I was supposed to start in August of that next semester; they had me on the schedule. Then that whole pesky mom-dying thing happened--- I had to call them and say I’d need a few days off. Tending bar at Southern was pretty easy: a lot of beer, maybe a Jack and coke, gin and tonic. The biggest thing you had to do was watch that your tip jar wouldn’t get stolen or anything else of interest from right in front of your nose.
The drinking age was 18 or 19 at the time, so the place was full of my fellow students. I had 2 classes that semester, my last 8 hours--- one class was taking color photos of whatever and the other was editing the movie I shot before Labor Day. I was pretty bummed about my mom dying, depressed I suppose. I probably should’ve seen a doctor at the school clinic, I’m sure they had one, but I didn’t. I just sat and watched TV, crying at CHiPs episodes, and worked at the bar. (During the day, sometimes, I’d do school stuff.)
What was supposed to be a part time job soon became 20, 30 hours a week. I liked it there. Behind the bar you’re sort of on a stage, I guess. And you have power. You’re the only thing between the customer dying for a drink and the drink. I was “out” at a bar, listening to the music, looking at the people, without actually having to make friends to go to the bar with me or go out alone. And to a minor extent, the other bartenders were a circle of friends, sort of. Though I didn’t hang out with them other than during and sometimes after our shifts.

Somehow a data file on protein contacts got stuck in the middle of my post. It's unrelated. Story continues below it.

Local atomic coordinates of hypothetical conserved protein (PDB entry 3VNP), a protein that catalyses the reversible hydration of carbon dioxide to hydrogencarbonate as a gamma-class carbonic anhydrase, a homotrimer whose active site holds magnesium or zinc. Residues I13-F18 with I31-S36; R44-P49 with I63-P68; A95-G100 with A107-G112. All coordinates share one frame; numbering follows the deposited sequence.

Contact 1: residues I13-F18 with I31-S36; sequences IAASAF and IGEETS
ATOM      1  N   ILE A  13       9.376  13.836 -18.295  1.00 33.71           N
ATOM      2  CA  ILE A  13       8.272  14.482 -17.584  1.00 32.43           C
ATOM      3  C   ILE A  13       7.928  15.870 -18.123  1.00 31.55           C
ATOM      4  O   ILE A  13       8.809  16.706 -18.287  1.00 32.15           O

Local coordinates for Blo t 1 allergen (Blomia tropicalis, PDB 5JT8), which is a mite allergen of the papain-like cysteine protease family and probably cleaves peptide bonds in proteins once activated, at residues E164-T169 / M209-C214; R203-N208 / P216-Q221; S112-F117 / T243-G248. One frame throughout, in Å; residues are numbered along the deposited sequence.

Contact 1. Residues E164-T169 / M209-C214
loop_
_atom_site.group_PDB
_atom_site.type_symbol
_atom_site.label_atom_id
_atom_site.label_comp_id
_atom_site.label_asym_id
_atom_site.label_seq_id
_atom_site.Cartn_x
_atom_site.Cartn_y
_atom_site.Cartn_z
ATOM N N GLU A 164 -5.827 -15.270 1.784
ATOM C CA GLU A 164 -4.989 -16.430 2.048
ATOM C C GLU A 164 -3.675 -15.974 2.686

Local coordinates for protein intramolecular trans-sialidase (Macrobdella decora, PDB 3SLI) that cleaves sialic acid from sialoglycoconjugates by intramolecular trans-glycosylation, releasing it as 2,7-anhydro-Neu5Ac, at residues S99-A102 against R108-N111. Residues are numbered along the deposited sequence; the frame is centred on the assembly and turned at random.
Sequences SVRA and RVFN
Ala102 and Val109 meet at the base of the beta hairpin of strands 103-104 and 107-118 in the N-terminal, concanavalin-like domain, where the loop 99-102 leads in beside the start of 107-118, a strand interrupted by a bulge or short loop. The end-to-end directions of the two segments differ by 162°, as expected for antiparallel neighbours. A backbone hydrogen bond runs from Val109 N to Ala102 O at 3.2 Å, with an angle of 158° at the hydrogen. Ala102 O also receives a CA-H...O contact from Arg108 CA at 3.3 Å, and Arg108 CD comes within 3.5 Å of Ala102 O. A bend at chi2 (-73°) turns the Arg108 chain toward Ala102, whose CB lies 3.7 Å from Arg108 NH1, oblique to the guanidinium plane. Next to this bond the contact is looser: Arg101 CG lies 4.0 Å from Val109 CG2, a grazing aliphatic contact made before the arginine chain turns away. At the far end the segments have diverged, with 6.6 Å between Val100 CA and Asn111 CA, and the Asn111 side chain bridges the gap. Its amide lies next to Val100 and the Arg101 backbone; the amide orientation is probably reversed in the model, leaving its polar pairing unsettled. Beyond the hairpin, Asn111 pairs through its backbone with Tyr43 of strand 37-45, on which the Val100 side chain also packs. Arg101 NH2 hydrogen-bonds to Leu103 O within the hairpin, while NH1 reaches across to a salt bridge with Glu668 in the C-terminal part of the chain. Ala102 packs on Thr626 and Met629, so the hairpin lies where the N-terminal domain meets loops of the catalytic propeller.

The managers liked me, I guess, because they put me on the day shift. (Or maybe I didn’t have as many classes as the rest of the students, so I was the only one to say yes to a day position?) The outdoor beer garden opened at 12:30, though not a lot of people came there to drink, bikers mostly, it was enough to justify having me open up. Again, I think I liked it because I was outside, it was warm. I “mingled” with people without actually having to be with people. Every once in a while, after working six, eight hours all day, my boss would ask if I wanted to work a double. I’d always said yes, so I’d be at the bar from noon until 2:30 in the morning!
Yeah, Good Ol’ Steve’s (Dear Ol’ Dad) kid working in a bar... Makes perfect sense. Seems natural.